Post in Portuguese (Brazil), Spanish

Have you ever considered how some people enter our lives and change it so quickly? It doesn’t take them years or decades to leave their mark on us. Read here how you can make the most of this phenomenon, especially if this “powerful someone” is your baby.
How long does it take to change somebody’s life? 



Tick, tock, tick, tock. What makes a memorable experience? Its intensity, its meaning or its duration? If you are a big fan of a famous singer, for example, you’ll probably see no problem in paying a lot of money for a VIP Meet and Greet with your idol before a concert, whereas your grandmother may think you’re nuts and that you should spend your money more wisely.


This slight disagreement may be partially explained by the difference between “real time” and “felt time”. Marc Wittmann, the author of the book “Felt Time,” states that we lose track of time when we have an exciting conversation, whereas we get impatient when we are in a doctor’s waiting room with little to distract us.




January 2014. I was about to give birth to my first child. I was sure it would be a transformative experience. However, I could not have imagined that my ‘debut as a mother’ would be so different.


I did not see my son when he was born. Because of the anoxia he suffered at birth, he was immediately admitted to a Neonatal Intensive Care Unit, where he spent the first month of his life.


Needless to say that those days at the ICU were the most difficult moments of our lives. Interesting enough, they were also the most meaningful – so much so that the friendships I formed with three ‘ICU mothers’ (Sheila, Letícia, and Fernanda) have taught me an important lesson:


Quality is not about time. Transformation is not about time. Most importantly: Love is definitely not about time.  




Your baby still can’t talk or walk, but he/she has already made you feel a thousand different emotions. Maybe your child has not even been born and you already feel that you are somewhat different. Well, this is the power of a life, regardless of its ‘age’ or ‘duration’.


A close friend of mine has recently had a miscarriage after only four weeks of pregnancy. Four weeks. While for most people this period of time is just another piece of paper on their monthly calendar, for her it’s been a transformative and unforgettable experience.


A few days later, still feeling sorry for my friend, I got some more disturbing news. One of our readers of the blog wrote me to tell that her still unborn nephew probably has Edwards Syndrome. Her sister, the mother of the baby, was devastated after hearing her doctor say that the child was “incompatible with life”. As far as I know, this is a common expression used when the baby is likely to pass away not long after birth.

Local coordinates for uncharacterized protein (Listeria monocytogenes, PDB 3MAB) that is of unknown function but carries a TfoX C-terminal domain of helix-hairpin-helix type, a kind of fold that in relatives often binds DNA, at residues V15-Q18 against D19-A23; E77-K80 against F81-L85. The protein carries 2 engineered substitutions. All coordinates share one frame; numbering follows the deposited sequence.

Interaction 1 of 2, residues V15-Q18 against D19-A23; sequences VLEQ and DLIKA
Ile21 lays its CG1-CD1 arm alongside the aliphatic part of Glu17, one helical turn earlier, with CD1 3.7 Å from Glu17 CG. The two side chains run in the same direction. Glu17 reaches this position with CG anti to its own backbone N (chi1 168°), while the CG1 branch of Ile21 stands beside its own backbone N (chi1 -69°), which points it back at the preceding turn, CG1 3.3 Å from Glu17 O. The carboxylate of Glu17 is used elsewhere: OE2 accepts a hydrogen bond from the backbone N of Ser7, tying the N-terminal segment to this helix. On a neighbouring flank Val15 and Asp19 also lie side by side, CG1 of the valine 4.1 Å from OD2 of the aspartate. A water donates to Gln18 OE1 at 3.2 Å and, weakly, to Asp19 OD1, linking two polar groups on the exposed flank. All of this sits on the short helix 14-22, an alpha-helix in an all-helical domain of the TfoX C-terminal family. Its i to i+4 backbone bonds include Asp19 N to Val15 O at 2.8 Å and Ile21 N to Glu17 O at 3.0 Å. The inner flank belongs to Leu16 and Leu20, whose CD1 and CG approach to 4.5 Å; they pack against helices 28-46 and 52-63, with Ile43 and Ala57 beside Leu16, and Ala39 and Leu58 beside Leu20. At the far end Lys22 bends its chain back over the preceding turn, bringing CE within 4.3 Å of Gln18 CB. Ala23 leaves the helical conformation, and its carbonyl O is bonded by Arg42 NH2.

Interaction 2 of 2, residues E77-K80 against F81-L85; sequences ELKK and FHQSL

I must confess I felt devastated too. As a pregnant mom myself (soon I’ll give birth to my third child), I put myself in this woman’s shoes. I felt like talking to her. I felt like telling her about many successful and inspiring stories I’ve heard from other ‘Edwards Syndrome moms,’ whose children are still fighting, alive, bringing joy to their families. At that particular moment, however, all I could say was:


“Incompatible with life? But this baby is ALREADY alive. So let’s make the most of the present moment. Let’s talk to this baby, give it a name, tell stories, sing songs. Let’s enjoy our time together, regardless of its duration.”




Talking to the baby (whether unborn or not) is a powerful way to enjoy this time together. During pregnancy, the baby’s hearing abilities develop quickly and their reaction to their mom’s voice is different from their reaction to other people’s voices.


Talking or singing to the baby also helps you strengthen your bonds. When my son was in the ICU, he remained heavily sedated for many days. For this reason, he couldn’t move at all. I remember seeing him completely still, the only sign of life being the equipment beside him keeping track of his heart activity. Needless to say, it was a painful experience for me.


One day, I decided to sing for him. To my surprise, he gently started to move his arms. That was absolutely incredible!




I don’t know if you’re pregnant or not. If you’re celebrating your baby’s health or worried about a diagnosis you’ve just received. In either case, my suggestion is: talk to your baby. Sing songs, tell funny stories. Enjoy your time together and don’t even be afraid of sharing some of your fears or emotions. After all, such feelings stem from your love for this baby. And, at the end of the day, little time with the love of your life is more valuable than much time without any love at all.